Port of Long Beach adds major shipping line
The world’s second-largest ocean cargo line — Mediterranean Shipping Co. — has increased its investments at the Port of Long Beach, its biggest West Coast hub of operations, Port Executive Director J. Christopher Lytle announced in his annual “State of the Port” address.
The decision by MSC to purchase a stake in the leasehold for the marine terminal operations at Pier T, the largest container terminal in Long Beach, is the second such move by a leading shipping company in recent months. In December, the Port announced that CMA CGM, the world’s third-largest ocean carrier, had purchased a stake in Pier J in Long Beach. MSC already holds a financial interest in the terminal operations at Pier A in Long Beach.
The commitments by the MSC and CMA CGM fleets underscore the Port’s efforts to forge successful partnerships, Lytle said. It’s the strength of its bonds with industry, neighbors and the City of Long Beach at large that has allowed the Port of Long Beach to thrive.
“At the Port of Long Beach, we remain committed to our mission of ensuring that the hundreds of thousands of jobs that depend upon our success stay here, and grow for future generations,” Lytle said. “This is your port, your economic engine, your asset. With your support, we plan to continue our tradition of growth and success.”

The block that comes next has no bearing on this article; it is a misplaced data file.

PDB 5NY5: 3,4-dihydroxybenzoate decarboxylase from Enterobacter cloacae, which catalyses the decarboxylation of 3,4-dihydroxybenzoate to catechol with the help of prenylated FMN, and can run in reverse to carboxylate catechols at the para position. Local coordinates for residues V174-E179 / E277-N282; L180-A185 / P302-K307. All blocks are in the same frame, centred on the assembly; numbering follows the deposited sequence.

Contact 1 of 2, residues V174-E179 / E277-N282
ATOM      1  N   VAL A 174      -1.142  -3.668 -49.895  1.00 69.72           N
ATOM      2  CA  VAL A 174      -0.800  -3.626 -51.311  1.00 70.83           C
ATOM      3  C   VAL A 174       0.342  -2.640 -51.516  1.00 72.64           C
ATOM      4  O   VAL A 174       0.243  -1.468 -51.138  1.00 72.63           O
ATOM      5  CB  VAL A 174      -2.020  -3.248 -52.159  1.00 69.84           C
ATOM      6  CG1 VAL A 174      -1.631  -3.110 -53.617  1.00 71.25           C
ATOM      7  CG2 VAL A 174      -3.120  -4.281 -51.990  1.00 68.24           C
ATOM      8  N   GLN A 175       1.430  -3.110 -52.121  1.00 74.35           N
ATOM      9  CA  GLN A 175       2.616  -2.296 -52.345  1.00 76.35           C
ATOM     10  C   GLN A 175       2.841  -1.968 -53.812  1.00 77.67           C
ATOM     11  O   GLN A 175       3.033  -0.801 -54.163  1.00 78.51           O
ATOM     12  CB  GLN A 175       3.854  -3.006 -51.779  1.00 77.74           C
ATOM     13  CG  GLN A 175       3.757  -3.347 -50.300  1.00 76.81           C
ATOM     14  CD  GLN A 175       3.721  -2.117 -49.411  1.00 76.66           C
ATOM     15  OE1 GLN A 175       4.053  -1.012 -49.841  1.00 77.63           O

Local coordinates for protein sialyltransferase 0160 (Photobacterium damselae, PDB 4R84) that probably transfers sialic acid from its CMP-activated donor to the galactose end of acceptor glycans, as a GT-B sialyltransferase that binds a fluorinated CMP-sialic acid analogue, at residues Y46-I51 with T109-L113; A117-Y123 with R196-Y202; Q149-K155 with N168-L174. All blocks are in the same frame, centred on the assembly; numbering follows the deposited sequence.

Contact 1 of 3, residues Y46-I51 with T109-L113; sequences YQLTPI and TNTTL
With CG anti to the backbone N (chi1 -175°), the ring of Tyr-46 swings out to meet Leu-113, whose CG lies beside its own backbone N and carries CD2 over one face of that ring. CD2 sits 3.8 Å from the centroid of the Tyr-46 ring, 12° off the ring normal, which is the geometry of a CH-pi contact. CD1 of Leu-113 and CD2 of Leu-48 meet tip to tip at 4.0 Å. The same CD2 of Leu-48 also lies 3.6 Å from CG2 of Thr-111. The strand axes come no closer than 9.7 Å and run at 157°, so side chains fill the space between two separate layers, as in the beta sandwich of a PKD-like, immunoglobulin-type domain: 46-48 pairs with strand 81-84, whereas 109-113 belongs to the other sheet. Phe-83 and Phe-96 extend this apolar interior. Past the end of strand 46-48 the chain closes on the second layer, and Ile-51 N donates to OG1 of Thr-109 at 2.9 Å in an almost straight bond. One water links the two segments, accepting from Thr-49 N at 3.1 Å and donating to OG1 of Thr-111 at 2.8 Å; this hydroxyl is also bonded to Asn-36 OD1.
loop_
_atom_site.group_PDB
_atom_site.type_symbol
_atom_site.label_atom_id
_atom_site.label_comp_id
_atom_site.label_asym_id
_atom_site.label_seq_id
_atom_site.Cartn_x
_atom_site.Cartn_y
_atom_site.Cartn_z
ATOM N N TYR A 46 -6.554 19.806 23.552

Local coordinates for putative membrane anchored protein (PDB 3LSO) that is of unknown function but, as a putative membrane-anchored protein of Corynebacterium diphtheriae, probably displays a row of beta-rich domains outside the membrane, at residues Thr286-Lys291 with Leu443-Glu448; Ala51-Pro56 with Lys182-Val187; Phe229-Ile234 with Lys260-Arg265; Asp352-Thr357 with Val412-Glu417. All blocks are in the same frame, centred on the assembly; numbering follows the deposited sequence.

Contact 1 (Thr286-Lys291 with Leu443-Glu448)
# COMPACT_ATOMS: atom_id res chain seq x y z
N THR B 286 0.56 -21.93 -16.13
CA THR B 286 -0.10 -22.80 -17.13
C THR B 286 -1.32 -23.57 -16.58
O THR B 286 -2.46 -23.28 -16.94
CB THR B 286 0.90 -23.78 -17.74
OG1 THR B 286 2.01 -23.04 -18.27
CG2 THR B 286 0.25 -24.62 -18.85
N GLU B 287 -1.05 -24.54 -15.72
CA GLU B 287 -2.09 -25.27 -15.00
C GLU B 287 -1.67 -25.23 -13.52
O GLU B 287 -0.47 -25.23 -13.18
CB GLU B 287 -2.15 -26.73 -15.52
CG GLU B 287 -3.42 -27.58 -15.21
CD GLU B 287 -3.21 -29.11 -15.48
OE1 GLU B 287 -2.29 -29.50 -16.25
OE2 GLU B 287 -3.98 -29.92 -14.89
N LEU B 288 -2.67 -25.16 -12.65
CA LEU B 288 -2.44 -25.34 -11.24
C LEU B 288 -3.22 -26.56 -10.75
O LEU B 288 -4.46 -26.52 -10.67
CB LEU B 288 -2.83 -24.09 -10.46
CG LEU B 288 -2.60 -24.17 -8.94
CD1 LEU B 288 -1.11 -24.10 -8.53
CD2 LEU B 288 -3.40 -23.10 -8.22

With potential challenges posed by ports in Canada and Mexico, as well as the expansion of the Panama Canal, Lytle said this is no time for the Port of Long Beach to become complacent.
Lytle outlined the Port’s ongoing 10-year, $4.5 billion rebuilding and modernization program that is bringing cleaner and more efficient facilities to the Port. In addition to the Port’s major waterfront improvements at Middle Harbor and Pier G, the Port and its partners including the California Department of Transportation have embarked on a $1 billion project to replace the aging Gerald Desmond Bridge.
And as it redevelops and improves, the Port is working even harder to engage the community, enhance educational outreach and focus on career training for the region, Lytle said.
The Swiss-based MSC and CMA CGM, of France, have been coming to the Port for years, but their direct investments mean Long Beach will be their exclusive gateway in Southern California, bringing more trade. MSC and CMA CGM operate some of the biggest containerized cargo ships in the trans-Pacific trade. The MSC Beatrice, for example, is among the latest generation of larger, greener ships. The Beatrice can carry 13,798 container units — that’s more than 70 percent more than the typical “megaship” of a few years ago.
With its push to improve facilities and reduce impact to the environment, Lytle said the Port of Long Beach remains a world-leading seaport.